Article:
Interview with Helen Johnson – Glastonbury Poetry’s Heart and Soul

I thought it was about time that the true unsung hero of Poetry&Words stepped out of the shadows. She’s the woman who’s poured over thousands of applications over the years, given emerging stars a world stage to perform on, faced abuse by prima donna poets that didn’t make the line up (Don’t you know who I am?!!! How dare you pass me over!!!) and fought mud-soaked technical, emotional, inclement, bureaucratic battles and won. Ladies and gentlemen, I give you the stoic, sleep-deprived, possibly currently-lactating high commander of Poetry&Words, Dr. Helen Johnson…

Helen Gregory (1)

You’ve been running the Poetry&Words tent at Glastonbury since you took over from Pat V T West in 2008. How has it changed in that time?

In her time, Pat would take over a small, empty corner of the Green Fields and transform it into a poetry haven.  She’d take several weeks and a small crew of miracle workers to do so.  When she asked me to take over the reins just before she passed away, I said I’d love to, but couldn’t possibly put in all that pre-festival work on the infrastructure.  With her help, we moved Poetry&Words to our current home in the Theatre and Circus fields.  We now share a tent with Mavericks (late night cabaret), so I don’t have to worry about getting the tent, green room etc set-up weeks before the festival starts.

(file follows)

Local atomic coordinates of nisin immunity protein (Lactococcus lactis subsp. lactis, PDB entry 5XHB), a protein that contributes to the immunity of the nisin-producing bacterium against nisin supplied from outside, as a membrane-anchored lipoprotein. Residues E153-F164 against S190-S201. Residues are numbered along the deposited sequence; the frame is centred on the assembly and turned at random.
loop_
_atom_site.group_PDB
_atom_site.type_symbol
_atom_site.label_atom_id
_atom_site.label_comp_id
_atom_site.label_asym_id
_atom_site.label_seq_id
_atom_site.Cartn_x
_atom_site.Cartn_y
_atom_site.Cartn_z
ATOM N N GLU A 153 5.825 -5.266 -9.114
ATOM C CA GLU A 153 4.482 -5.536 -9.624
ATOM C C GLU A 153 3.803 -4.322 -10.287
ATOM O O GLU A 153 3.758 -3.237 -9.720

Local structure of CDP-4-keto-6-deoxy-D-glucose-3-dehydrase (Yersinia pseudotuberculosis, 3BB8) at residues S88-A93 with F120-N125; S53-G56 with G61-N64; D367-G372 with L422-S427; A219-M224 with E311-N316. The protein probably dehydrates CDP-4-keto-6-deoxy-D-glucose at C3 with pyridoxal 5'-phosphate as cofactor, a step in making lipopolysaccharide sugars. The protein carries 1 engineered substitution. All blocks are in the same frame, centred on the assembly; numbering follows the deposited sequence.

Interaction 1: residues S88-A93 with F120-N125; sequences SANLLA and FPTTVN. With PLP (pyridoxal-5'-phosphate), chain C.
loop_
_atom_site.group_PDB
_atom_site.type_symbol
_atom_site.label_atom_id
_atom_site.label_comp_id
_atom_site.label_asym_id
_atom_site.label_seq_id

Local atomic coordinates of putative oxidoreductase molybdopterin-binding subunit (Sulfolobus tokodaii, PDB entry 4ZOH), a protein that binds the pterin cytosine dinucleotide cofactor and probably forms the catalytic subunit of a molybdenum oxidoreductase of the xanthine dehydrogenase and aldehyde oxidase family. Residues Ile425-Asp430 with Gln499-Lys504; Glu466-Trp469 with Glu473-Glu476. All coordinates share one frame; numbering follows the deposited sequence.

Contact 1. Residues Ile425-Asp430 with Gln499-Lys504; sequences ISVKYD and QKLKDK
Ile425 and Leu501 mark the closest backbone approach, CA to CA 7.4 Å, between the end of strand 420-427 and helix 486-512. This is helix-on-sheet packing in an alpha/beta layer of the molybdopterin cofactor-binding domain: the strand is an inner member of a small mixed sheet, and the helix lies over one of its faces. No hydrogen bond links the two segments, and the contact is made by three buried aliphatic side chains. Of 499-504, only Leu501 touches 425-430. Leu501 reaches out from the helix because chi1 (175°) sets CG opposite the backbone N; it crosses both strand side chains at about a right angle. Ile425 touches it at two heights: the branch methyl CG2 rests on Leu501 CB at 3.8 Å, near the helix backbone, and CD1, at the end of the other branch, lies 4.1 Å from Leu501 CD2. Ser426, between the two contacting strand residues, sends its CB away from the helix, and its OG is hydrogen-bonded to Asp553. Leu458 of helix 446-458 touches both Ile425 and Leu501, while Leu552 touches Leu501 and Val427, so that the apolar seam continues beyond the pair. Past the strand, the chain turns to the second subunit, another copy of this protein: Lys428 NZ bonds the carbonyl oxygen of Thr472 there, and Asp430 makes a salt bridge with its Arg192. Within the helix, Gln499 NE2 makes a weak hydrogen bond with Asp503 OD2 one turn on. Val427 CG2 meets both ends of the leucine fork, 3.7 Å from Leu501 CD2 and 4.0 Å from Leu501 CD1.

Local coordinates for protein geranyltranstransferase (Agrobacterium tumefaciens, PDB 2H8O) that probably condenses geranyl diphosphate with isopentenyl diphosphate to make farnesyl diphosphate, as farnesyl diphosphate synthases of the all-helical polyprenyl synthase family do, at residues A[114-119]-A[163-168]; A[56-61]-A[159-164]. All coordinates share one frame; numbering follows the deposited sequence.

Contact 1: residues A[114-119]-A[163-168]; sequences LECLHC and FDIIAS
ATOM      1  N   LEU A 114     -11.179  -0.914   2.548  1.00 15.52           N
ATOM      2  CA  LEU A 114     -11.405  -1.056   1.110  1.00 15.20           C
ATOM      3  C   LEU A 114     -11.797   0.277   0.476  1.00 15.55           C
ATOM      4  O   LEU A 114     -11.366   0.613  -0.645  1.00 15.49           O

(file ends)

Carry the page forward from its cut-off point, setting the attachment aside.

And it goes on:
That’s a great relief, as there’s plenty to worry about with the just programming!  We started off programming just 4½ hours a day with around 20 poets.  Now we’re on non-stop from 11.30-19.00 every day (Friday to Sunday) and we book around 30 poets.  That first year, I had no crew to speak off and was quite literally asleep on my feet Sunday evening.  Since then I have learned the joys of delegating and I now have a crew of around 7 to help make things happen!